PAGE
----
“Given the tragedy we've seen with NECC and the other concerns, our hospitals are very concerned about the safety of the medications that have been compounded by outsourcing pharmacies,” says Roslyne Schulman, director of policy development at the American Hospital Association.
Most experts agree that legislation is needed to reframe the regulatory oversight of the large-scale compounders that are more likely to take on high-risk sterile compounding. There is little data available about the size of the U.S. compounding market or the number of companies that are involved with high-risk sterile compounding. The International Academy of Compounding Pharmacists has estimated that the compounding industry accounts for up to 3% of the $300 billion prescription drug market.
The FDA has oversight of drug manufacturing, while states are responsible for regulating pharmacies. The oversight of large-scale compounders that ship across state lines tends to fall somewhere in between.
In the past year, lawmakers have spent countless hours in hearings, scheduling meetings and drafting legislation that they say will fill in the regulatory gaps that exist. Just last week, lawmakers announced a bipartisan, bicameral bill that they say will strengthen oversight of large-scale compounders. However, unlike the House and Senate versions that were previously introduced, the legislation makes registering as a compounder under FDA oversight voluntary.
The FDA, which has called for Congress to give it more authority to regulate large-scale compounders, rapidly stepped up enforcement within months of the outbreak, launching unannounced inspections of at least 50 compounding pharmacies producing “high-risk” sterile compounded drugs.
“For years, the FDA has conducted for-cause inspections of compounding pharmacies based on reports of adverse events,” an FDA spokesman said in an e-mail. “The agency took a more proactive approach by inspecting sterility practices at compounding pharmacies that may pose higher risks, including many with which the FDA has had issues in the past.”
During tense hearings last spring on Capitol Hill, some lawmakers argued that the FDA already had the regulatory oversight it needed over large-scale compounding pharmacies. The Government Accountability Office in July recommended that Congress clarify the FDA's authority over drug compounding.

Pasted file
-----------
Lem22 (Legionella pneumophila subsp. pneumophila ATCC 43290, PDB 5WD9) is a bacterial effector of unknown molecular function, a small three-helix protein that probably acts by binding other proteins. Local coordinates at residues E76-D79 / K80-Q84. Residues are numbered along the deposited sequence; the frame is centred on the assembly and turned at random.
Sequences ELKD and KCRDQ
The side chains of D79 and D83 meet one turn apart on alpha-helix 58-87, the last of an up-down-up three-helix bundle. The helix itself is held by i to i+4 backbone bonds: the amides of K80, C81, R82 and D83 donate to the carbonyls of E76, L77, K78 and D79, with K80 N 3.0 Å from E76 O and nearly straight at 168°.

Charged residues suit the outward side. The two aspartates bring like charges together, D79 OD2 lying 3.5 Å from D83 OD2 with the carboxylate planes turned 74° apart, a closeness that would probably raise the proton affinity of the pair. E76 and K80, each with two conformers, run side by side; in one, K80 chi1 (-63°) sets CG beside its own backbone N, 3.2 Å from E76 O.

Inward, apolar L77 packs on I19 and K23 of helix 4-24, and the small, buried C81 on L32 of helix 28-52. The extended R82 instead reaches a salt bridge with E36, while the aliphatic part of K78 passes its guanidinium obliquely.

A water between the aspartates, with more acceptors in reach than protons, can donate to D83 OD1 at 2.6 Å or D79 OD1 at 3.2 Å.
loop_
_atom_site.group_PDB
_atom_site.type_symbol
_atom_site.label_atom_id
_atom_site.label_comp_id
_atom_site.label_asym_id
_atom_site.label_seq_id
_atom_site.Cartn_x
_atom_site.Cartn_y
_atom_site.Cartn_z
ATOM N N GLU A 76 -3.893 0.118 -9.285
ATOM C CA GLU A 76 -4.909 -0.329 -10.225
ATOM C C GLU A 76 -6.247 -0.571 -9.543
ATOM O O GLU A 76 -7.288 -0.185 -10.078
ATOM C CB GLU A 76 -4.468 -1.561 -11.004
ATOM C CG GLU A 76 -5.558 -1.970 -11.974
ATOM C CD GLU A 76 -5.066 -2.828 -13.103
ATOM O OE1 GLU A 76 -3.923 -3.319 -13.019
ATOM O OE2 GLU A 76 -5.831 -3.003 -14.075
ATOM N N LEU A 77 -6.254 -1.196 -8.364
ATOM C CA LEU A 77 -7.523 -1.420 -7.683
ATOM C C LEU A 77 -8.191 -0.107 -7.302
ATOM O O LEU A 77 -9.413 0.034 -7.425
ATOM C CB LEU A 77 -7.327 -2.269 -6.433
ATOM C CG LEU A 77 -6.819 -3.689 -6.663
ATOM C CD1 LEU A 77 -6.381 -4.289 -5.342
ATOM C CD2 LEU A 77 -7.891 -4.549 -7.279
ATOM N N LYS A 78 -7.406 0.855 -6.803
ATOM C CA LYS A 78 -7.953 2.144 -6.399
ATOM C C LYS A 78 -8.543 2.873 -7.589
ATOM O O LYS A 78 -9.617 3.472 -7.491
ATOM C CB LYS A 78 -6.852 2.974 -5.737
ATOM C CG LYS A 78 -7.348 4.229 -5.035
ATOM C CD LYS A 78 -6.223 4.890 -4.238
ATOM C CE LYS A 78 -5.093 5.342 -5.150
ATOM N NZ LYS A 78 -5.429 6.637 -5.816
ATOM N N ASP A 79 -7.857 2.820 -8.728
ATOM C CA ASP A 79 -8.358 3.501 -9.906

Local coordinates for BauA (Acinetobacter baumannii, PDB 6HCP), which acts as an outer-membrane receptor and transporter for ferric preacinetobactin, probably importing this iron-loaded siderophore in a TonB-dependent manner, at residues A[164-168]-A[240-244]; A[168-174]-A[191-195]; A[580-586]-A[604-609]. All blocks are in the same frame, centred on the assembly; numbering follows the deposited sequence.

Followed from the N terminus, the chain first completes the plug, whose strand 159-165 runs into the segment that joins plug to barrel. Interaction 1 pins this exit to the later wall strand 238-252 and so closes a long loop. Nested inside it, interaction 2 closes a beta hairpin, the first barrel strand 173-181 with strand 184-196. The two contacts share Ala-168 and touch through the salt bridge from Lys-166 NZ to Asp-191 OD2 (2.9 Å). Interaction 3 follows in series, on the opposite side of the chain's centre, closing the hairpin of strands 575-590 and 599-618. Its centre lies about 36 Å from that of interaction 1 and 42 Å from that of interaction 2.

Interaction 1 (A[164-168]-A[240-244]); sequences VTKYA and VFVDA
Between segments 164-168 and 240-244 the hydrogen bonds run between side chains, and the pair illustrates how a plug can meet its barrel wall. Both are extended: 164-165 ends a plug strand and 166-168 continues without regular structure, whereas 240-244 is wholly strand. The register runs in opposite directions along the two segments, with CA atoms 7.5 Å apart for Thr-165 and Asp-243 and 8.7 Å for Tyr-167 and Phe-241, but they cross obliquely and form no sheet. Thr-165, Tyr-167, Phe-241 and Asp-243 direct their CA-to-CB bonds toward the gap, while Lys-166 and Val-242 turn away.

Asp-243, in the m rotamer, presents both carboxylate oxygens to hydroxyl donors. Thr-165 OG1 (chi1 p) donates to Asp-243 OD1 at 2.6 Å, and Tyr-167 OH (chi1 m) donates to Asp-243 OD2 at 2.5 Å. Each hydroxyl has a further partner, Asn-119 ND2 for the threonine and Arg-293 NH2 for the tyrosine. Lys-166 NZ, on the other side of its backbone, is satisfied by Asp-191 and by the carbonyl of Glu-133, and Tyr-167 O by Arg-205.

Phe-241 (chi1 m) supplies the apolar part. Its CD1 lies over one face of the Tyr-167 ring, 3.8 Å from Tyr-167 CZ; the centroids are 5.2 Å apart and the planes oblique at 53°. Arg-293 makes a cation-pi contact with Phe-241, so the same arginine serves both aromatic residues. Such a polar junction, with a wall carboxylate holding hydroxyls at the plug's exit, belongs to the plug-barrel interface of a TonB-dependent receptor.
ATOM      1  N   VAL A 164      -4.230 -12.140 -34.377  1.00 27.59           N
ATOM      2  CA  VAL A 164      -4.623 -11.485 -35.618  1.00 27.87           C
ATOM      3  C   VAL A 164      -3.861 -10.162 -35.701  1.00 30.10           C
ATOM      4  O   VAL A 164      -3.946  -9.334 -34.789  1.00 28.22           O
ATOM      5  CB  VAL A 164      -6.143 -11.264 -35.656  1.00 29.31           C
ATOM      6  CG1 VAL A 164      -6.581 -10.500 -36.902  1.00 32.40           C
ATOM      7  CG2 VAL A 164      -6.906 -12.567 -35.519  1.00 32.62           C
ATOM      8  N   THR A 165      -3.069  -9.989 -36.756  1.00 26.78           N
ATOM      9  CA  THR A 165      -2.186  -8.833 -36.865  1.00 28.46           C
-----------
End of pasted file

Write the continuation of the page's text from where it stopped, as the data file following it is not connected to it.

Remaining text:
Stepped-up inspections led to results. Fourteen compounders that operate in multiple states have issued voluntary recalls this year through the FDA, with the majority focusing on sterile injectable drugs. The U.S. District Court for New Jersey later entered into a consent decree with one of the compounders, Med Prep Consulting, enjoining the company from shipping contaminated sterile injectable drugs across state lines. At least three other compounders have also recalled products.
The Pew Charitable Trusts said it supports the legislation but has some concerns. “Because it's voluntary, it's not going to create a sweeping change immediately in how these facilities operate,” says Allan Coukell, Pew's senior director of drugs and medical devices.
The legislative process has generated interest from a wide variety of organizations. The new Working Group on Pharmaceutical Safety has spent $70,000 since June. The International Academy of Compounding Pharmacists has spent $390,000 on lobbying so far this year, more than three times than what it spent in 2011.
The bill would likely create a market where hospitals and clinics choose to buy drugs from registered compounders because they would be expected to have higher standards, Coukell says.
And many hospitals and healthcare providers continue to rely on outsourced compounding pharmacies. HHS' inspector general's office said 92% of the hospitals it surveyed use compounded sterile drugs and 77% have purchased some of the compounded medications from at least one outsourced pharmacy.